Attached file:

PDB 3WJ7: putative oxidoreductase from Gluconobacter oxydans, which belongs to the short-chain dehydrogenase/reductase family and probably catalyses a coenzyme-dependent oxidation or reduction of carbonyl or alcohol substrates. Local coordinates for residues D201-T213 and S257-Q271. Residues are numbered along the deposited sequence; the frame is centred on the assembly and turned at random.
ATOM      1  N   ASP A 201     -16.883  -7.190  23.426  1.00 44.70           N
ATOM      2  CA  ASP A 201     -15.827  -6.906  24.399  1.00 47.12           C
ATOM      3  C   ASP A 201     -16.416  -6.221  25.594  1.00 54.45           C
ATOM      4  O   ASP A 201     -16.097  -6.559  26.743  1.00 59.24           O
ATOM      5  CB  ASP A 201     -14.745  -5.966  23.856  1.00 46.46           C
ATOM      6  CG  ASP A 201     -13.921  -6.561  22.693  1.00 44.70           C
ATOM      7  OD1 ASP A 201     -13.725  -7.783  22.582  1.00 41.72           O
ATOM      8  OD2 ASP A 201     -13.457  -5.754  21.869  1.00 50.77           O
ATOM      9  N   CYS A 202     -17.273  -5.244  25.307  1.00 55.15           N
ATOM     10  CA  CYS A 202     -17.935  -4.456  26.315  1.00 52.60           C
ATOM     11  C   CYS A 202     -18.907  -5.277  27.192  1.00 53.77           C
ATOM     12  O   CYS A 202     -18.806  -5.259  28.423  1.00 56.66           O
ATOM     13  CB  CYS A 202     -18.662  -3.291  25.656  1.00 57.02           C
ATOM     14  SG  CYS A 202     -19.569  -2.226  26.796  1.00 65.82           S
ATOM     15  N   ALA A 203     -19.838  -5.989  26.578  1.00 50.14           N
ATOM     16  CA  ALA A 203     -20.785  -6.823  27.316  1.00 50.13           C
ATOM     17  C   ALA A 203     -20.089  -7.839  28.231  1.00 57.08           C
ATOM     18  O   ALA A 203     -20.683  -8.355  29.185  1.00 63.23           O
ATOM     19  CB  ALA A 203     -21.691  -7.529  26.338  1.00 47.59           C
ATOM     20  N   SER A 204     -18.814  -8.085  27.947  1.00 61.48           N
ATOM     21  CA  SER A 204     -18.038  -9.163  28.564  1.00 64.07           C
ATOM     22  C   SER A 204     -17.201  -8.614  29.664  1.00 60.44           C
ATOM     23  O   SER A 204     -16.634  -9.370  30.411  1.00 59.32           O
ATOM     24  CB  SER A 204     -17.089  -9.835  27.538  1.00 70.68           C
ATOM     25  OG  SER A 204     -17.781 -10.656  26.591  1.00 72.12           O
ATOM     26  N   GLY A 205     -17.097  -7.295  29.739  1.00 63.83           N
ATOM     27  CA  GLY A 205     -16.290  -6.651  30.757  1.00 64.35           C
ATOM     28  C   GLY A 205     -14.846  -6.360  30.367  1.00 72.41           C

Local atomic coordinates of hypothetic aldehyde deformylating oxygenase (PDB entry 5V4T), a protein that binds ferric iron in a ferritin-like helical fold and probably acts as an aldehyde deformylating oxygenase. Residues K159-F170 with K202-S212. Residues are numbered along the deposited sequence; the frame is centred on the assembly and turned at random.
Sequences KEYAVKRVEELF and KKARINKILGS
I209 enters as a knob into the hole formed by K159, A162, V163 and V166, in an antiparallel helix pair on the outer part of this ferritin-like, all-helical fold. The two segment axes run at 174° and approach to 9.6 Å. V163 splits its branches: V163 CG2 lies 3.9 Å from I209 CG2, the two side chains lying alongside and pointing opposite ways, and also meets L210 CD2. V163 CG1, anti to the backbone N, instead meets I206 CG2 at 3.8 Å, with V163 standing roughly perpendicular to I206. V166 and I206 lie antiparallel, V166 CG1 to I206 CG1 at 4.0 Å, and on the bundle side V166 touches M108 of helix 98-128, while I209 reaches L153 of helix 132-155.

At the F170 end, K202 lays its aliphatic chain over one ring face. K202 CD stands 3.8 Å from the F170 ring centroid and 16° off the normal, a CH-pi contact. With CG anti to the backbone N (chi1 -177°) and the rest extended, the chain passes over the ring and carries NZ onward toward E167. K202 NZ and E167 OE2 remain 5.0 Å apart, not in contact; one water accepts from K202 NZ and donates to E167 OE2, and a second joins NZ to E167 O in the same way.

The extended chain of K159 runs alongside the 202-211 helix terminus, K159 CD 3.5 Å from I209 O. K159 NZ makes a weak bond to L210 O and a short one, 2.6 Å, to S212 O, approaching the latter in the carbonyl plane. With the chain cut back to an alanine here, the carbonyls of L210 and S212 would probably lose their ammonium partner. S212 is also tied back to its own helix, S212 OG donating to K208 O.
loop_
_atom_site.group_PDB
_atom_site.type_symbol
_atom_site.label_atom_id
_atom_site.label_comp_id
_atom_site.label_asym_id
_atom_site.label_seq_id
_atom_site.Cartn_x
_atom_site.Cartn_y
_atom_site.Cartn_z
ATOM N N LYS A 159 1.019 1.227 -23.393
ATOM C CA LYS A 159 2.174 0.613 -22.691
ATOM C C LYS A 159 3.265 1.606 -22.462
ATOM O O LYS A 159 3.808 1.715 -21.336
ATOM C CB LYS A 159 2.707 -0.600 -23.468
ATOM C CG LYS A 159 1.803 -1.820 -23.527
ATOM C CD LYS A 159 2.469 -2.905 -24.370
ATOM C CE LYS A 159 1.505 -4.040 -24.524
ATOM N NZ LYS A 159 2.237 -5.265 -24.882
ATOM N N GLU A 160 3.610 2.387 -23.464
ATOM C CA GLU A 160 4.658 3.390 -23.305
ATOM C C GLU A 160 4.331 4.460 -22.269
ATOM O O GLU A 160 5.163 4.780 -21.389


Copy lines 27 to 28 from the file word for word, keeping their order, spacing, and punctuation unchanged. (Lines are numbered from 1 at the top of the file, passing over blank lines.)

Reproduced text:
ATOM     26  N   GLY A 205     -17.097  -7.295  29.739  1.00 63.83           N
ATOM     27  CA  GLY A 205     -16.290  -6.651  30.757  1.00 64.35           C